Core Investigators

Perelman School of Medicine at The University of Pennsylvania Scientific & Data Coordinating Center

Laura M. Dember, MD

Dr. Dember is a nephrologist and clinical investigator with a major focus on interventions to improve outcomes in end-stage kidney disease. She is a national leader for multicenter clinical trials and observational cohort studies including the Dialysis Access Consortium trials, the Hemodialysis Fistula Maturation Study, and the HiLo trial, all funded by the National Institutes of Health. She was the Principal Investigator for the Time to Reduce Mortality in End-Stage Renal Disease Trial (TiME), a large cluster-randomized pragmatic trial conducted in partnership with two large dialysis provider organizations as one of the initial trials of the NIH Health Care Systems Research Collaboratory. She is the Principal Investigator of the Data Coordinating Center for the NIDDK Hemodialysis Novel Therapies Consortium, Principal Investigator of the Scientific and Data Research Center for the NIH HEAL Initiative HOPE Trial, and Principal Investigator of the Scientific and Data Coordinating Center for the NIDDK Chronic Renal Insufficiency Cohort Study (CRIC). Dr. Dember has led projects for the Kidney Health Initiative, a public-private partnership between the American Society of Nephrology and the FDA to facilitate innovation in kidney disease treatments, is Deputy Editor for the American Journal of Kidney Diseases and is the Director for the Penn CCEB Certificate Program in Clinical Research. Dr. Dember is a graduate of Yale University School of Medicine and completed her internal medicine residency training at the University of Pennsylvania and nephrology fellowship training at Penn and the Brigham and Women’s Hospital.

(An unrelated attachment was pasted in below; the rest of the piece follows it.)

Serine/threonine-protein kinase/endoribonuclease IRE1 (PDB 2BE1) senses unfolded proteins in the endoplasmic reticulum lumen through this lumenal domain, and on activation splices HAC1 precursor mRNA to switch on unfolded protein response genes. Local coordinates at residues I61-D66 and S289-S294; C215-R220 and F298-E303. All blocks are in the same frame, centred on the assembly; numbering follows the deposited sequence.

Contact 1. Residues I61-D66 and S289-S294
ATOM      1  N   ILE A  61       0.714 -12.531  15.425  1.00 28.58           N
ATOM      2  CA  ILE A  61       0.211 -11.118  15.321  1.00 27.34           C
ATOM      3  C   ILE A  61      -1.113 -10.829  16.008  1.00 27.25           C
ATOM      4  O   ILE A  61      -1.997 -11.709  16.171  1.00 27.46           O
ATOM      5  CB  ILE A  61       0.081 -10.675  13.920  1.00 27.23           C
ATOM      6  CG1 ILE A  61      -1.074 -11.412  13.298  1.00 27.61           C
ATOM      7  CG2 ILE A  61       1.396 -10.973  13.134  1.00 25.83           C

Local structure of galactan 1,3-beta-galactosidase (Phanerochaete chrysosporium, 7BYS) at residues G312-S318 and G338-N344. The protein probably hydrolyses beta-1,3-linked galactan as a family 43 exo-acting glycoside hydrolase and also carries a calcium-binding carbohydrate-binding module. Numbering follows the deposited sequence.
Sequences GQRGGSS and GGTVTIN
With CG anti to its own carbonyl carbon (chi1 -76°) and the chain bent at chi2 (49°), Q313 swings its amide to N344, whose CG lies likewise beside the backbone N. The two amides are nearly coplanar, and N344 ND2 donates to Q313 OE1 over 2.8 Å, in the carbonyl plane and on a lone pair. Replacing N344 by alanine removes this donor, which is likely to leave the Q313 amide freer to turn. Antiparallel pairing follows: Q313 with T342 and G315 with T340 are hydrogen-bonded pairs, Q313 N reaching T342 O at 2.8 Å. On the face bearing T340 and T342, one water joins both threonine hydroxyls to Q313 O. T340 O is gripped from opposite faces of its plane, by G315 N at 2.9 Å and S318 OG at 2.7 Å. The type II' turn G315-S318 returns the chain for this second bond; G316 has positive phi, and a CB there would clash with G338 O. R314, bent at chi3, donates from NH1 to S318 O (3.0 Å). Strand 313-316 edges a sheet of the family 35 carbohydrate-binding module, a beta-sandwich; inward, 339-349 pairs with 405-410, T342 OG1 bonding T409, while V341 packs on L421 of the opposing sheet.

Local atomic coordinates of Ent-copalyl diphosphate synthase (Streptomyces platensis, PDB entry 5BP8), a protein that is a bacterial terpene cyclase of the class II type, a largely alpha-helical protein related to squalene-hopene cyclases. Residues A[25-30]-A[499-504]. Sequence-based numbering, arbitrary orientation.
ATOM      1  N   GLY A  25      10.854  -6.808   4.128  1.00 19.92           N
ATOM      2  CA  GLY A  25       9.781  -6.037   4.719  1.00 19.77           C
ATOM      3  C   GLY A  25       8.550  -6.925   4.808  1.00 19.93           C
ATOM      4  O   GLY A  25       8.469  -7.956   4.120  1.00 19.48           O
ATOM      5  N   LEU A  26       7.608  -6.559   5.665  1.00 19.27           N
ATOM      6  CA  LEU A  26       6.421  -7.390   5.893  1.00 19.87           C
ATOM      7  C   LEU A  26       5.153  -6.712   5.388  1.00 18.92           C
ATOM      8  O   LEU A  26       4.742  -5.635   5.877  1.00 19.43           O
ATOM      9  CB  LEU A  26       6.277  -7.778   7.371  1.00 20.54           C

Amanda Hyre Anderson, PhD, MPH

Dr. Anderson’s major research interests address the epidemiology of kidney diseases, with an emphasis on the causes and consequences of the excessive morbidity and mortality experienced by patients with chronic kidney disease (CKD). She has a particular focus on factors associated with CKD progression including fibrosis measures and the gut microbiome, prediction of kidney function decline over time, and the insufficiently characterized burden of co-morbidities and outcomes associated with CKD. Dr. Anderson is the principal investigator of two NIH/NIDDK R01 studies to investigate blood and urine fibrosis measures as predictors of CKD progression and cardiovascular disease in the setting of CKD, and to examine associations between the gut microbiome, plasma and fecal metabolomes, and CKD progression. She has over 10 years of experience providing scientific and operational leadership to Scientific and Data Coordinating Centers of large, multi-center studies examining risk factors for cardiovascular disease and progression of kidney disease among adults with CKD. Dr. Anderson serves as multi-PI for the Scientific and Data Coordinating Center for the CRIC Research Network.

University of Pennsylvania-Renal Research